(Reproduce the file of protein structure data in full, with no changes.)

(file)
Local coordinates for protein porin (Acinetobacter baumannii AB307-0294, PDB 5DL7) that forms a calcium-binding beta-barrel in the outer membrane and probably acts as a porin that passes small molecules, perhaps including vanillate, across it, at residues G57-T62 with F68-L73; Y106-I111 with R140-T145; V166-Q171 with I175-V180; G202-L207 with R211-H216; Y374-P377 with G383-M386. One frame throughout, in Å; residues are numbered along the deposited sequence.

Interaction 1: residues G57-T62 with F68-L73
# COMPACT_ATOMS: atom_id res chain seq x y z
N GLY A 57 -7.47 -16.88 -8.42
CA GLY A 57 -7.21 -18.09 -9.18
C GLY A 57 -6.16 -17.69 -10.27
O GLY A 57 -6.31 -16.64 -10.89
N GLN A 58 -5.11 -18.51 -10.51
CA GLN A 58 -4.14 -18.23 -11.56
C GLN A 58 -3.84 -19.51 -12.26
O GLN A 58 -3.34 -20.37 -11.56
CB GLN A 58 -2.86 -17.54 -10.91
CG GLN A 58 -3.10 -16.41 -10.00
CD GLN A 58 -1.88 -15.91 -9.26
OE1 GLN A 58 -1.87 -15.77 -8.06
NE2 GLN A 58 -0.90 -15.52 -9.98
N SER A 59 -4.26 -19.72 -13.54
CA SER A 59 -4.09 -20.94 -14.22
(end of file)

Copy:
Local coordinates for protein porin (Acinetobacter baumannii AB307-0294, PDB 5DL7) that forms a calcium-binding beta-barrel in the outer membrane and probably acts as a porin that passes small molecules, perhaps including vanillate, across it, at residues G57-T62 with F68-L73; Y106-I111 with R140-T145; V166-Q171 with I175-V180; G202-L207 with R211-H216; Y374-P377 with G383-M386. One frame throughout, in Å; residues are numbered along the deposited sequence.

Interaction 1: residues G57-T62 with F68-L73
# COMPACT_ATOMS: atom_id res chain seq x y z
N GLY A 57 -7.47 -16.88 -8.42
CA GLY A 57 -7.21 -18.09 -9.18
C GLY A 57 -6.16 -17.69 -10.27
O GLY A 57 -6.31 -16.64 -10.89
N GLN A 58 -5.11 -18.51 -10.51
CA GLN A 58 -4.14 -18.23 -11.56
C GLN A 58 -3.84 -19.51 -12.26
O GLN A 58 -3.34 -20.37 -11.56
CB GLN A 58 -2.86 -17.54 -10.91
CG GLN A 58 -3.10 -16.41 -10.00
CD GLN A 58 -1.88 -15.91 -9.26
OE1 GLN A 58 -1.87 -15.77 -8.06
NE2 GLN A 58 -0.90 -15.52 -9.98
N SER A 59 -4.26 -19.72 -13.54
CA SER A 59 -4.09 -20.94 -14.22